At first glance, the LG Optimus Vu user interface looks very much like what we saw on the ICS-running Optimus 4X HD but we did find quite a few differences. And unlike the 4X, the Optimus Vu hides Android 2.3 Gingerbread beneath its colorful custom skin.
So, you'll be missing out on some of Ice Cream Sandwich's usability enhancements (things like the new task switcher, the notifications that can be dismissed individually, etc.), but LG has baked into this Gingerbread a good deal of its own improvements. An ICS update is in the pipeline for the Vu but it's too early to tell whether it will get Jelly Bean.
While it's not Android's latest and greatest, everything works just fine - check out this video to get a feel for the LG Optimus Vu in action.
LG is using a custom lockscreen instead of the stock Android variety, but it's not the one from the 4X HD. It offers a clock with two timezones, visible battery charge info and a shortcut for the dialer.
We feel they could have done more with all the room available - weather info, stock info, a news widget, anything to fill up all that real estate. Also, the ability to pull down the notification area to check new notifications is one of the perks of Ice Cream Sandwich that the Vu is missing out on (for now, anyway).
Getting past the lockscreen reveals the homescreen. You get five shortcuts at the bottom of the screen, which are always visible on all homescreen panes and even in the app drawer: Phone, Contacts, Notebook, Messages and Applications.
You can customize the first four of these shortcuts, the fifth one is always Applications/Home. You can put folders in here too.
Adding stuff to the homescreen works quite differently than in stock Android. A tabbed interface lets you pick between Widgets, Shortcuts, Folders and Wallpapers. You can pick an item in the selected category and drag it out from the drawer (the drawer gets out of the way once you start dragging.
A pinch zoom gesture on the homescreen brings out the familiar overview mode. From here you can rearrange homescreen panes, select the default one and delete unneeded ones. You can add panes, but no more than 7.
One interesting feature on the Optimus Vu custom UI is that if you press and hold on a shortcut but leave it in place, a small paintbrush icon appears in its corner. If you tap that, you can choose another icon for that shortcut from a predefined list. There's no way to use external icon files, though.
The notification area features a number of toggles - Sound, Wi-Fi, Bluetooth, GPS, Data, NFC and Screen Auto Rotation. You can tap them to toggle the related feature on or off, but you can also press and hold on them to get to the relevant page in the Settings. As usual, if you're playing something in the music player, quick controls will show up here.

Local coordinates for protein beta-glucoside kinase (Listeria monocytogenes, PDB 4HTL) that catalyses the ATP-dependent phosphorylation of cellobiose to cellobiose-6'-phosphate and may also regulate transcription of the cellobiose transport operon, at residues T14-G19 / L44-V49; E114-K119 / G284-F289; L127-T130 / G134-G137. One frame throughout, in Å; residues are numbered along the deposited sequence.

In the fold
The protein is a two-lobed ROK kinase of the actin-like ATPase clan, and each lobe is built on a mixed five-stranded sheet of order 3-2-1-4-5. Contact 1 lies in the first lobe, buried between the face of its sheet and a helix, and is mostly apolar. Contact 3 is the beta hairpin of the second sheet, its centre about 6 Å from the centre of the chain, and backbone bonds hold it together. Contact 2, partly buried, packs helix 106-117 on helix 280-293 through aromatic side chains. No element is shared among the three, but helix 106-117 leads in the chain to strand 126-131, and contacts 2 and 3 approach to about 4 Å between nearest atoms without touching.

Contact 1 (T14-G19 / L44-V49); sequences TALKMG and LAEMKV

The task switcher shows the 8 most recently used apps. There's an app manager button that brings out the task manager with info on each app (CPU and RAM usage). Apps can be terminated one by one or all at once.
The app drawer has three view modes - page, category and list view. The paged view is scrolled horizontally and you can rearrange shortcuts. Category view should be familiar to LG users - it organizes applications into categories (e.g. Communication, Multimedia, etc.) A pinch zoom gesture lets you manage categories - rearrange them, add new one or delete ones you've added.
There's an option to pick a different theme for the homescreen. There are a total of four preinstalled and they change the wallpaper and the look of the icons but not the functionality.
Another cool thing is the Home Selector - if you decide to install a third party launcher (or ten of them) this little app will help you pick which one shows up when you hit the home key.
Overall, LG has added a few interesting features, but there were still a few things we missed that other custom Gingerbreads UIs offer. Hopefully, when LG updates the Optimus Vu to Ice Cream Sandwich, it will enable the extra enhancements that the 4X HD got.
The LG Optimus Vu is powered by a Qualcomm MSM8660 chipset, which houses two Scorpion cores clocked at 1.5GHz, 1GB of RAM and an Adreno 220 GPU, among other things.
The BenchmarkPi time of 669 is far from impressive as we've seen phones with lower clock speed do better.
Lower is better
Scoring 85.3 on Linpacks' multithreaded test is what we expected to see out of this chipset - good for a dual-core using the old architecture, but no longer top-shelf performance.
Higher is better
NenaMark 2 showed a very playable 41.3 fps score, so current 3D games won't be an issue. XGA resolution has about 15% fewer pixels than 720p, so while the Adreno 220 lags behind the 225 and NVIDIA's new GPU in Tegra 3, it's not too far behind.
Higher is better
SunSpider results match the performance of iPhone 4S with iOS5, but the Optimus Vu would have been ahead if it used Ice Cream Sandwich. The same goes for the BrowserMark score - while not bad as it is, it will improve once LG update the phoneblet.
Lower is better
Higher is better